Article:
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  • Rudy

Are You Good Postmortem and More...

Thank You for Playing…

Are You Good? Was developed under one of the worst episodes of depression I’ve come to wrestle with. The game demanded the player not stop playing, because I had to demand that of myself. I was selfish enough to make a game to save me from my own self-destruction.

I wanted to make a game that would kill itself.

Are You Good? Ended up being a much more rational, accessible, and an emotionally healthier project. I’d wanted the game to reflect my own incredibly pain stricken mental state back at me, but experiencing such a thing in early iterations spun me even further out of control to the point I could no longer develop anything for a period of time.

As I stared at fourth fresh project file, I realized I needed to show what I needed to see.

Are You Good? Became more about exploring the perspective of self than a reflection of raw pain. I needed to stop making a game that would hurt myself. There are twenty different statements the game randomly pulls from as the player, “plays the game.” After easily getting through several specifically harsh statements I heard echoed in my head for months, I made sure to include a few neutral and positive comments. Depression hadn’t completely prevented me from performing my roles as a student, worker, or friend so it was important that they be included.

There was also the part about talking to yourself.

Being the incredibly lonely only child that I am, I grew to talk to myself often. I wasn’t lying when I said this game was a real conversation. In some cases it still is. In fact, I had a moment where I needed to revisit the game just to remember that I love myself.

It's good to know the game’s primary function was a success, to save me from myself.

I woke up the morning after the game’s release and read a positive review, stating someone had a strong emotional connection to the point they were moved to tears. My own tears soon followed. The few instances of people sharing their emotional playthroughs meant everything to me.

I was also touched by those simply playing to to explore. I was eager to answer any questions and reveal some of the magic behind the game. Scripting everything took several painful weeks, but the word stamping looked great, proudly complementing the glitch shader that was used. There was quite a bit of trial and error in finding a look that held a strong frayed aesthetic while still being legible. Interestingly enough, the red buttons had a much stronger reaction to the shader. From what I could gather, it was from how the shader distorted the red color channel, adding more visual noise whenever red was used.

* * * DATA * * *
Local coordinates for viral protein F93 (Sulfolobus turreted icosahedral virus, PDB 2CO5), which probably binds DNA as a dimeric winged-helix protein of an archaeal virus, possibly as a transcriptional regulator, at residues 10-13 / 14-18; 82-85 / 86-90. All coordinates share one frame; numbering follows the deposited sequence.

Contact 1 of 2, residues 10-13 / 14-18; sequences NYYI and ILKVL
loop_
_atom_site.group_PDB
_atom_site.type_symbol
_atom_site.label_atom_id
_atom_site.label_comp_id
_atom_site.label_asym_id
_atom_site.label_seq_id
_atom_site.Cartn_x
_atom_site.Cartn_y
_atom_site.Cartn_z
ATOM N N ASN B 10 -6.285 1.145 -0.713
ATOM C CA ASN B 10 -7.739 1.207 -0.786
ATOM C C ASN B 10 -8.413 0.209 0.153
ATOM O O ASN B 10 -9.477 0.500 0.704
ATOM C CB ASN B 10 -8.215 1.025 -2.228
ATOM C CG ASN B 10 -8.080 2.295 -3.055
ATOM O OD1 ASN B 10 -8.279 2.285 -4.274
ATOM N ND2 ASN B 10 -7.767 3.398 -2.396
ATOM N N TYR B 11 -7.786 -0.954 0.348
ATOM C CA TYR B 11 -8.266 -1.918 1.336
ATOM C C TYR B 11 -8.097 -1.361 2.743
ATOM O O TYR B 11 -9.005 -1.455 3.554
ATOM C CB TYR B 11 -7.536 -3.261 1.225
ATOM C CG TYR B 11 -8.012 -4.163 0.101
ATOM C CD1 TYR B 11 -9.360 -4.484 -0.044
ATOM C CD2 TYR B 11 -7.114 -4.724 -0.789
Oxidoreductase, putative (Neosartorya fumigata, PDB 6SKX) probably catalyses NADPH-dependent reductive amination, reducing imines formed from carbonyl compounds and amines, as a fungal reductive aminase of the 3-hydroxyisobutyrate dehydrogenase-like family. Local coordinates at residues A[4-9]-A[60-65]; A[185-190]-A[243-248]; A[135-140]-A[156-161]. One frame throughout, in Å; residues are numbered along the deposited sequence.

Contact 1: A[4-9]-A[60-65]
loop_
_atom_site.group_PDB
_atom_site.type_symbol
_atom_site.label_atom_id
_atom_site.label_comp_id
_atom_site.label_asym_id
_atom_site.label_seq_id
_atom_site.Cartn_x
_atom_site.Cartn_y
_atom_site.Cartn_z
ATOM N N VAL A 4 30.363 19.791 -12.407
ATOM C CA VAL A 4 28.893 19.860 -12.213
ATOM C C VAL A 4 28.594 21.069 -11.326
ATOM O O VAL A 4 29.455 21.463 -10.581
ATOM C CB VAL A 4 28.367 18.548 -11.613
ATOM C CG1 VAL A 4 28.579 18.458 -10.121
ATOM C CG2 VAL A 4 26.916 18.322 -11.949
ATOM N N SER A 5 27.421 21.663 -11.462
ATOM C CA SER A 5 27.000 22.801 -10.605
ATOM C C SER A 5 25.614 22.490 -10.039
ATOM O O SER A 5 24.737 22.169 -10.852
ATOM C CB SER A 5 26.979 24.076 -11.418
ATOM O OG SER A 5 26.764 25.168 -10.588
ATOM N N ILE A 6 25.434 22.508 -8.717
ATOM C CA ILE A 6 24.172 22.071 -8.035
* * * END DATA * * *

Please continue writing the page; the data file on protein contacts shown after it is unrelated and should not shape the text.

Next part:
I called on my own support system of friends for development help.

My good friend Ryan helped me explore what Window details could be automatically pulled, and they even motivated me to develop another option for the player to input their own preferred name when we couldn’t find a good solution. Another good friend, Bryan, slaved with me over the refresh executable which does in fact delete the game. It’s meant to prevent the player from accessing it again if they demand the perspective they’re speaking with to delete itself. However, such an executable required me to utilize a third party plugin to automatically run it outside of the game. I still don’t know exactly how Bryan coded it, but he eventually found a way to make the simple program in Java then convert it to a proper executable. After spending hours back and forth testing our poor C++ skills, his Java skills really saved the day.

For those still confused and interested in a TLDR, the game was a metaphor for life and the voices in our head that help us to perceive it.

I really appreciate everyone willing to play it and ask that anyone reading this download Are You Good? if they haven’t had the chance, or share it with someone you think would appreciate it. I’d love to hear your stories, and thank you for taking this journey with me.

Remember, You Are Loved.


Before wrapping up, I promised on twitter to reveal details of my next tiny game project…

Spelling Bridges is an educational platformer that helps kids learn vocabulary through tracing words, and hearing them sounded out as they platform over letters. I’m developing the project for my mom’s bilingual first grade class. Hopefully it’ll be a great teaching aid, but the focus right now is to make the best game possible.

I’ll be sharing progress as I continue making it over the next few weeks before diving back into the turbulent development of Ningun Sombra, the action adventure game about Mexican Abolitionists, Slavery, and the communities that were forged through such a tragic period of Texas History.

Take Care, and Be You.

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